REVIEW: Night Spell by Lucinda Betts
Dear Ms. Betts:
What to say. Your contribution to the Pure Sex anthology featured a contemporary heroine whose work/relationship dilemna was spot on. Your three story collection here featured heroines in different states of sexual abuse. Oh sure, I get what you were trying for: forced sex fantasies are supposedly the hallmark of the repressed female professional. The problem is that starting with the first story, it was hard to see were the force stopped and the actual desire began.
My Captive is an eight chapter story wherein 6 of the chapters feature the heroine in captivity. Samantha Thornton awakes in a world that is not quite familiar and not strange but not at all in her control. Her body is not her own but rather must serve the desires of some unknown man. This story, which I am sure was meant to feed female fantasy, read like a rape to me. There are some drugs that can be given to a woman to make her body enjoy the experience while her mind is resisting strongly. This story seemed to embody that concept. It was not romantic but rather offensive. D.
Wing Dreams is set in Ancient Greece and is a weird amalgamam of divine intervention (both cruel and good) and drug induced orgies. This story opens with the heroine having a dream of a sexual encounter with a winged creature. She is afraid of her own desires (a common erotica theme) but in the dream state, she succumbs to the insistent male attention. The story then shifts to two scenes, each featuring a male character. One strong and beautiful but inconstant and another cursed by the gods with a hideous visage. Wow. I would never be able to guess who was the hero. Despite the setting of ancient Greece, the language of your characters is modern. For those readers who want to be prepared, this story also features a drug induced f/f/f orgy which I found to be strange and purposeless. It didn’t seem to advance the romance between the hero and heroine and neither did it serve to advance any esoteric sexual exploration (other than the obvious gratuitousness). D.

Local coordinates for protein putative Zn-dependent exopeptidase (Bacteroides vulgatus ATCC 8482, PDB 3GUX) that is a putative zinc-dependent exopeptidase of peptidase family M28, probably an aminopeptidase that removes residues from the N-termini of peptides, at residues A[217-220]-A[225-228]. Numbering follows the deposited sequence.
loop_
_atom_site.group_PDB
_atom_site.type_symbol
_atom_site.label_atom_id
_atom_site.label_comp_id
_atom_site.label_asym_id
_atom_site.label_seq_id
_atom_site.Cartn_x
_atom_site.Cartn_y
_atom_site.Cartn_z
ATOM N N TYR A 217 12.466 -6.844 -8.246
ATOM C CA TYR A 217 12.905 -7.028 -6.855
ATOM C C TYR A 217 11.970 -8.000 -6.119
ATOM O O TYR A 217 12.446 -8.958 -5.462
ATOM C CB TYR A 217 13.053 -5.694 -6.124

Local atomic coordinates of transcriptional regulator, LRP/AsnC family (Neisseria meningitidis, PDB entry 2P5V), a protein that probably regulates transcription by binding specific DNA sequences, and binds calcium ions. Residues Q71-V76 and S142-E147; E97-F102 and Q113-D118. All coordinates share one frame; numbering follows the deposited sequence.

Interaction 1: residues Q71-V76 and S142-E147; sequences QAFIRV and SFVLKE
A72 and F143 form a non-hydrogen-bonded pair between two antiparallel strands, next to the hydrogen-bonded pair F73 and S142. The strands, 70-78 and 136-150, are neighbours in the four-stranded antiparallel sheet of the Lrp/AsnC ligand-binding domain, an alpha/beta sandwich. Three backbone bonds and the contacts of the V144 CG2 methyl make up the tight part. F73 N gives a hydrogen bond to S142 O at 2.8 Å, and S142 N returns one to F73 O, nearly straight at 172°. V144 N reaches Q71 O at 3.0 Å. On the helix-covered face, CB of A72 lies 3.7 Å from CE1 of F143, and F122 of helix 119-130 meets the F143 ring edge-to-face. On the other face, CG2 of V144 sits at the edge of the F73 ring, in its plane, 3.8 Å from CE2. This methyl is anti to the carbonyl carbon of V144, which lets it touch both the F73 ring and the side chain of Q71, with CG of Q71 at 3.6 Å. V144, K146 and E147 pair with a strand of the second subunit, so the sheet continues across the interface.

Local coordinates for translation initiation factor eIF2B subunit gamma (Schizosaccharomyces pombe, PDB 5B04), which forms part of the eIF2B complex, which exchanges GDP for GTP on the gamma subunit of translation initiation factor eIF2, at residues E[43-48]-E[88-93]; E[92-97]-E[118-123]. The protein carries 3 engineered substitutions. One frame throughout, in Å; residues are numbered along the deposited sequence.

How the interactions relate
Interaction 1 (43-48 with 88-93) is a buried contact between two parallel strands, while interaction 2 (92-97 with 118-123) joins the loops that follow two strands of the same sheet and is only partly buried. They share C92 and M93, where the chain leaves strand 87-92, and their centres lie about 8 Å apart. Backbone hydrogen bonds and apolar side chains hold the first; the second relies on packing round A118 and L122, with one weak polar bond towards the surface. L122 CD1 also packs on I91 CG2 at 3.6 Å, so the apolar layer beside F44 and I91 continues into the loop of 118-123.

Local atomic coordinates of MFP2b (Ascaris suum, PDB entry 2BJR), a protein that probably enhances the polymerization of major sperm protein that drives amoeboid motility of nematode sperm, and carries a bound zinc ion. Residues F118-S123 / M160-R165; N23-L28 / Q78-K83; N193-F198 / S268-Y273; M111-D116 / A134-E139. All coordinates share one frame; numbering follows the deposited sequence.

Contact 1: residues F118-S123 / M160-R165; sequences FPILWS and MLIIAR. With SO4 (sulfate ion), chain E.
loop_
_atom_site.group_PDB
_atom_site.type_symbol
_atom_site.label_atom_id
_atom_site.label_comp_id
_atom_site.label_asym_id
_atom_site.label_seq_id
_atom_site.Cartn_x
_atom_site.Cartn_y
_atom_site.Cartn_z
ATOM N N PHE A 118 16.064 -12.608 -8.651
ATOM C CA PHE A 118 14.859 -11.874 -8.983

The third story is the only worthwhile one in the entire collection and had the book been this story, I would have ended up grading this work much higher. Bed Sport is a fantasy tale wherein Larkspur attempts to steal the Jewel of Dragonkind in order to save her sister from defilement from an evil dragon. She sneaks into the dragon’s cave and uses her body upon a fellow thief she encounters to wrest away the jewel. Her plans go awry and she must join forces with an unexpected power to defeat the evil. This story had great potential. Larkspur was a strong female heroine who aggressively took action. She was a bit headstrong but after reading about the sex induced sex fiends in the first two tales, this was a welcome relief. The problem is that this story was too short to flesh out any world building and any character development. C.
At the end of the anthology, I wasn’t in anyway empowered or enlightened. I felt like I had read about the worst things that could happen to a woman and that those worst things were glamourized or romanticized. I.e., only through drug induced sex can you find your true self. Ick. I think this is what I dislike about erotica the most — the sexual exploration without the tender parts of romance. It makes the female fantasies seem more lonely than lovely. C- for the collection.